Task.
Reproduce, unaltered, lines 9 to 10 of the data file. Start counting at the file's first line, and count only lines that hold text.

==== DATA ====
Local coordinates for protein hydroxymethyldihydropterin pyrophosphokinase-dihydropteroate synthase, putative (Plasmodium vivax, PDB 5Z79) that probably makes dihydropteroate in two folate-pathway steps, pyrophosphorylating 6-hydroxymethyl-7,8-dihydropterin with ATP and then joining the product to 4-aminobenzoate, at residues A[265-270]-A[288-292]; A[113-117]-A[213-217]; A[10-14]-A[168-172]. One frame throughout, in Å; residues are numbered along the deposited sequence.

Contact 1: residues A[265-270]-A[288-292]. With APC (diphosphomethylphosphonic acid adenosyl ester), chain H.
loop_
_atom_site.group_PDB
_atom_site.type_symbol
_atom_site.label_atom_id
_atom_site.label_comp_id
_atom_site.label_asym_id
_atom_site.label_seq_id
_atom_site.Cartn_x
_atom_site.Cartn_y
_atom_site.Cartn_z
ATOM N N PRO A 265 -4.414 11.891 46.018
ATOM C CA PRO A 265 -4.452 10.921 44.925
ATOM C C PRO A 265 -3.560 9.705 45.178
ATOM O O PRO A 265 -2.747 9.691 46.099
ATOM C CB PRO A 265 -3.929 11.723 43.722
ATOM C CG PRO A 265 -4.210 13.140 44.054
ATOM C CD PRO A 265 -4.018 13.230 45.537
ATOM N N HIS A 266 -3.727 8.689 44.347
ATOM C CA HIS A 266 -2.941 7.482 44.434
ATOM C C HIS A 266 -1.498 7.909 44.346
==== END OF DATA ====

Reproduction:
_atom_site.label_seq_id
_atom_site.Cartn_x